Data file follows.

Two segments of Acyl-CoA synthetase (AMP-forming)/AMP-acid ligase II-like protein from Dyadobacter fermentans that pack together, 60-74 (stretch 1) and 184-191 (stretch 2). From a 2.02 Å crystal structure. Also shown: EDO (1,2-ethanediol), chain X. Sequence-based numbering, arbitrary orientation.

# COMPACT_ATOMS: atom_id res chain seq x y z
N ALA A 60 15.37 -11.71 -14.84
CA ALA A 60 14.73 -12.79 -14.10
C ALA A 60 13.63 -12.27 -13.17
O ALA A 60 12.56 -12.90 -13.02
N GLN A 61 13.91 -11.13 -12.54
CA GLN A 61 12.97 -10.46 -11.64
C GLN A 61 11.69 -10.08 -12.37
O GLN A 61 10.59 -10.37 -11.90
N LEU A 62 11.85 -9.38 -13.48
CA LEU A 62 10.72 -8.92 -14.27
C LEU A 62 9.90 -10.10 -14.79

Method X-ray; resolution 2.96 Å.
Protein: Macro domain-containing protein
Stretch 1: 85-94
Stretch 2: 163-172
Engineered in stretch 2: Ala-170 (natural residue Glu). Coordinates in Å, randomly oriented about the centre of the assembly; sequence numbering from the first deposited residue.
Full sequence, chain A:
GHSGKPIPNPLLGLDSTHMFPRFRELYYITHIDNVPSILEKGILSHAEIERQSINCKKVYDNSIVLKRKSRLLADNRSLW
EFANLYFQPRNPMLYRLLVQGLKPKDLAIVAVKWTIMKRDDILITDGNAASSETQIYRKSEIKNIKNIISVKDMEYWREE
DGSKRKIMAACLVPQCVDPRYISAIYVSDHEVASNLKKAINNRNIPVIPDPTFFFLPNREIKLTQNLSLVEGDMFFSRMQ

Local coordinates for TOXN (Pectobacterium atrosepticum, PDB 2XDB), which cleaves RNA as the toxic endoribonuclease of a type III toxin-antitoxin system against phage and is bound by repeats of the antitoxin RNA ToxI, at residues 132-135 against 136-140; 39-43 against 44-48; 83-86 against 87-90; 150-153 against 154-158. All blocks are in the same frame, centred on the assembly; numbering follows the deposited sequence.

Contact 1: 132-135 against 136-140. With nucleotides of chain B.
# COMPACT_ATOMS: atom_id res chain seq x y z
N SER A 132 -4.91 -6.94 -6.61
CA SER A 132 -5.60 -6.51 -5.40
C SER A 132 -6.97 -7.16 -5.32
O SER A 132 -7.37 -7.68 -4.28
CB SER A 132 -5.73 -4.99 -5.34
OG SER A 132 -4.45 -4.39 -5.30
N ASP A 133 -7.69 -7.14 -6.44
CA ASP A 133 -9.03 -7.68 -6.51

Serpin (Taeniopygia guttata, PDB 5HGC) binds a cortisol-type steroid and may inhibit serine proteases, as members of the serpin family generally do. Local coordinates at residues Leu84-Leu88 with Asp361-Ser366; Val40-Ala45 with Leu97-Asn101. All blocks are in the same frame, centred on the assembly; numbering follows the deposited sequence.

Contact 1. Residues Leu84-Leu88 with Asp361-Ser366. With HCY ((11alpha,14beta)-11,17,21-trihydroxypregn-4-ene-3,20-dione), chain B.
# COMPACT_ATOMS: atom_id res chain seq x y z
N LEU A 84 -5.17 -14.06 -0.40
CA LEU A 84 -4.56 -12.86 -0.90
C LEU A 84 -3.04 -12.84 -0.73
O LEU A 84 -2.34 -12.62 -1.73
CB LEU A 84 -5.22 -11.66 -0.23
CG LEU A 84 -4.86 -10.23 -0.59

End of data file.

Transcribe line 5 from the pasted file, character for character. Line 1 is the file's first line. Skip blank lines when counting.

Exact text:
C ALA A 60 13.63 -12.27 -13.17